If you dine on chicken McNuggets, you’ll be getting a good dose of trans fats. But at least you won’t be ingesting any arsenic. That’s because MacDonalds only buys chicken meat from producers who do not feed arsenic to their chickens. Now you’re confused. Arsenic is a poison. Why would any chicken producer want to feed it to the birds it wants to sell? Because, believe it or not, in tiny doses it causes the chickens to gain weight faster and it also protects them from parasitic infections.
Since the 1970s the poultry industry has been taking advantage of arsenic’s ability to increase the efficiency of raising chickens. Of course the addition of arsenic to chicken feed needed government approval so safety studies had to be carried out. The form or arsenic that was approved for use in feed was organic arsenic. This needs a bit of clarification. The term organic here is used in its proper chemical sense, meaning that it refers to a compound that contains carbon atoms. If you want to get really technical here, the approved form was roxarsone, or in chemical language, 4-hydroxy-3- nitrobenzenearsonic acid. This compound was tested in rodents and was found to be remarkably non-toxic. But, as was later learned, in the body of the chicken, the carbon atoms are stripped away, leaving behind the inorganic form of arsenic. And with this there is an issue. Inorganic arsenic is carcinogenic. And this form of arsenic can therefore be present in chicken meat.
So why has this practice not been banned? It is a question of interpretation of toxicity data. Perhaps tainted by business interests. The European community has decided that any amount of arsenic in chicken meat is too much and has banned the use of arsenic as a feed additive. In North America, it is still allowed, the decision being based on the unlikelihood of the trace amounts of arsenic residue in the meat having any health consequences. This is probably correct. But there is a bigger question here. And that is, what happens to the vast amount of poop that is produced by the over ten billion chickens slaughtered every year.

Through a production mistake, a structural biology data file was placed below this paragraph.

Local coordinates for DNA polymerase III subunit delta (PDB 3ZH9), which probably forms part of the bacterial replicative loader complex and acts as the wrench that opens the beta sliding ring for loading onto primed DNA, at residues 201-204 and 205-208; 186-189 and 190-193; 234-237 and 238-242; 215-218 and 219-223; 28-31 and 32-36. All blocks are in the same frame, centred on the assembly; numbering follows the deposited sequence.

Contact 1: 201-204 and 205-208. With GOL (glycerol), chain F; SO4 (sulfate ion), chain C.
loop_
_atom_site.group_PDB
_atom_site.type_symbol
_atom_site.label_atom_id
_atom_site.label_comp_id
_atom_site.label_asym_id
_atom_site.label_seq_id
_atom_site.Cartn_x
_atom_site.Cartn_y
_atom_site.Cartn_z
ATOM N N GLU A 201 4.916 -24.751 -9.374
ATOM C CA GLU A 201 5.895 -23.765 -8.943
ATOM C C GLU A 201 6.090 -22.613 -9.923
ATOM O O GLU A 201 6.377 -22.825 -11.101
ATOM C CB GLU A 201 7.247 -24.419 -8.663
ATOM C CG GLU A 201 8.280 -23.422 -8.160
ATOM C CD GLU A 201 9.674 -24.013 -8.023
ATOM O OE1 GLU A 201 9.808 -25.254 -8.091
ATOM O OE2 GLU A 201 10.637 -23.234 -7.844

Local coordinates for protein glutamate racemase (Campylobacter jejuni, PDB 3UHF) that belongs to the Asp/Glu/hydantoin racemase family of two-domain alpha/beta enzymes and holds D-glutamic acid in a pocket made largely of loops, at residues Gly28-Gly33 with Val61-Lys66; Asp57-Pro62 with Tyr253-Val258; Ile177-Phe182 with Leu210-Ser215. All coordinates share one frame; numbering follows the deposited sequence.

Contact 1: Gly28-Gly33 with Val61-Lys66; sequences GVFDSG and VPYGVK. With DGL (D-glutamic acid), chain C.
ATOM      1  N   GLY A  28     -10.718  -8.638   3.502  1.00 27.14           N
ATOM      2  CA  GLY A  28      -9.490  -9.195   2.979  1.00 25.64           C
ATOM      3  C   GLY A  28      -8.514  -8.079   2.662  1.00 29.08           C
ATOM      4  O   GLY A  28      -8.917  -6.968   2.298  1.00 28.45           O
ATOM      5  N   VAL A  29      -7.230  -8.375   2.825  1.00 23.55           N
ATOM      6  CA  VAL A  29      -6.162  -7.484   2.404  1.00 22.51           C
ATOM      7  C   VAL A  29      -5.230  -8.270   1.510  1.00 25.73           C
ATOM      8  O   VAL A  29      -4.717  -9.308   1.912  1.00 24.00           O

Most of it gets spread on crop land as fertilizer or is formulated into pellets for use by the home gardener. It is now known that bacteria present in chicken litter and in the soil can convert the excreted organic arsenic into the inorganic form, and that as a result of runoff from fields it can end up in the water supply. And there is also the problem of litter dust being inhaled by farmers and gardeners. Inorganic arsenic dust is not only carcinogenic, but long term exposure can lead to neurological, hormonal and immunological effects. While so far there is no evidence that the use of roxarsone in poultry feed has led to any such problems in people, the possibility cannot be ruled out. Some of the residents of the small Arkansas town, Prairie Grove, would argue that not only is this a possibility, it is a probability. They claim the town has an unusually high incidence of rare cancers which they link to chicken manure spread on the fields that surround the town. They launched law suits against the manufacturer of roxarsone, but in the cases that have come to court, the suits were dismissed for lack of evidence. In any case, the practice of adding arsenic to chicken feed is not necessary. The Europeans have no problem raising chickens without arsenic. Why should we?